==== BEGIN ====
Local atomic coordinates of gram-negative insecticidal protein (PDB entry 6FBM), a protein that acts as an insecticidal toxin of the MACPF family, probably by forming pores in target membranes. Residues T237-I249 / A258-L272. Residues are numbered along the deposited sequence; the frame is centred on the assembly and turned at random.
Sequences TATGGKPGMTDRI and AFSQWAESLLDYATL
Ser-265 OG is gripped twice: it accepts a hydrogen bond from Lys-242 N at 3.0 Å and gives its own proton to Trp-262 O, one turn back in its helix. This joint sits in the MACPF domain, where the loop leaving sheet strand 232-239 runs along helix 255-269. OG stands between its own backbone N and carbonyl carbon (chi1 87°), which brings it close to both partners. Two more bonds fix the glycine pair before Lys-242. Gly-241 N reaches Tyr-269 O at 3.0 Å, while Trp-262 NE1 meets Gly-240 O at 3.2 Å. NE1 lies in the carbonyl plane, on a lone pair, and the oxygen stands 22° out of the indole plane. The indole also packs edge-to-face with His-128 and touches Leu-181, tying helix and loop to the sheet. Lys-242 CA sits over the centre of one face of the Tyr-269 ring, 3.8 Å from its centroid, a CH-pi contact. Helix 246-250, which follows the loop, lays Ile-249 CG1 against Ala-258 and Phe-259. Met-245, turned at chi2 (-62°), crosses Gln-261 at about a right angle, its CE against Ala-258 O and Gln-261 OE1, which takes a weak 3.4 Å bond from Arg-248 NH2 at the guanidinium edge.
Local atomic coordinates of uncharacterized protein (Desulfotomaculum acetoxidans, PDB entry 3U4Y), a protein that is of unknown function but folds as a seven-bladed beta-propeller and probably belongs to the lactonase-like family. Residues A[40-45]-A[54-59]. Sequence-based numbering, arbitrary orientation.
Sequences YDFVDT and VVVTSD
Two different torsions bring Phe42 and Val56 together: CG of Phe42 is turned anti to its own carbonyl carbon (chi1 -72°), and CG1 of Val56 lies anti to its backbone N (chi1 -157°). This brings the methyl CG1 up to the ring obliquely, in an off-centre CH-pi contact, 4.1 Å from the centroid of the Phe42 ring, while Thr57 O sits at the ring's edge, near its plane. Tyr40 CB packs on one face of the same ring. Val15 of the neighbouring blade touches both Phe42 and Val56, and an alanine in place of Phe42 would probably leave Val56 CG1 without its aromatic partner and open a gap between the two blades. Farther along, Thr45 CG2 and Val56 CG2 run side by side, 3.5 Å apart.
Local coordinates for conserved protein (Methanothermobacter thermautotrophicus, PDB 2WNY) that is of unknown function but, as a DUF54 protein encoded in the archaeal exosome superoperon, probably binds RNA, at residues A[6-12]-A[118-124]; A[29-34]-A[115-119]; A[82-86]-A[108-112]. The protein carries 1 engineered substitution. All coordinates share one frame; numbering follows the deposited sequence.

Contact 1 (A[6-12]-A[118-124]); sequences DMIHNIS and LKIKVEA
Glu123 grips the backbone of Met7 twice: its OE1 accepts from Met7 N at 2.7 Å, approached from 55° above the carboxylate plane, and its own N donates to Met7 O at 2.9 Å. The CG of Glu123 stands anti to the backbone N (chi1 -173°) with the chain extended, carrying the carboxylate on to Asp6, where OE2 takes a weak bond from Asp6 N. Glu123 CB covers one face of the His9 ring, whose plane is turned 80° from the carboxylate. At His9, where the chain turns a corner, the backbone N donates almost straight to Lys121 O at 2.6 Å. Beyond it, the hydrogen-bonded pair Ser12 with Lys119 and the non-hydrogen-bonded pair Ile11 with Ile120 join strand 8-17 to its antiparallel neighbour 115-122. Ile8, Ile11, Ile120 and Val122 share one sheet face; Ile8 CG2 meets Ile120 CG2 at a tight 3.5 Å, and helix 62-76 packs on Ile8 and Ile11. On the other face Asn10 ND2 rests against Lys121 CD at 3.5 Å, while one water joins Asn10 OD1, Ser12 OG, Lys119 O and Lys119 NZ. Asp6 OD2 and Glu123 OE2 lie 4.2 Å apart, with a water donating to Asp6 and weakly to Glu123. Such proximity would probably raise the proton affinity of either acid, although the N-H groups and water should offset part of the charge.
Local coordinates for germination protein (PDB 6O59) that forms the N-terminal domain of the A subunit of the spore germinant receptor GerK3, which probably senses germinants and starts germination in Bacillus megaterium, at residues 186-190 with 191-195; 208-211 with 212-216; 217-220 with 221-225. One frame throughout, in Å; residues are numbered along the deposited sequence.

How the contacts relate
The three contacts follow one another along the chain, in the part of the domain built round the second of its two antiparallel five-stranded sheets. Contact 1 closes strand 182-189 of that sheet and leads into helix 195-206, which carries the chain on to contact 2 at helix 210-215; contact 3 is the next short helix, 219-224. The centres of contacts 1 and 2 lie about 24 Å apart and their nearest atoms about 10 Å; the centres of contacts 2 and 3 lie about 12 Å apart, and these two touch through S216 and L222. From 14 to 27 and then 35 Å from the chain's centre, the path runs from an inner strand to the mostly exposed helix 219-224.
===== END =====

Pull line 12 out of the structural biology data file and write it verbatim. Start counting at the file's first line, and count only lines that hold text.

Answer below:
The three contacts follow one another along the chain, in the part of the domain built round the second of its two antiparallel five-stranded sheets. Contact 1 closes strand 182-189 of that sheet and leads into helix 195-206, which carries the chain on to contact 2 at helix 210-215; contact 3 is the next short helix, 219-224. The centres of contacts 1 and 2 lie about 24 Å apart and their nearest atoms about 10 Å; the centres of contacts 2 and 3 lie about 12 Å apart, and these two touch through S216 and L222. From 14 to 27 and then 35 Å from the chain's centre, the path runs from an inner strand to the mostly exposed helix 219-224.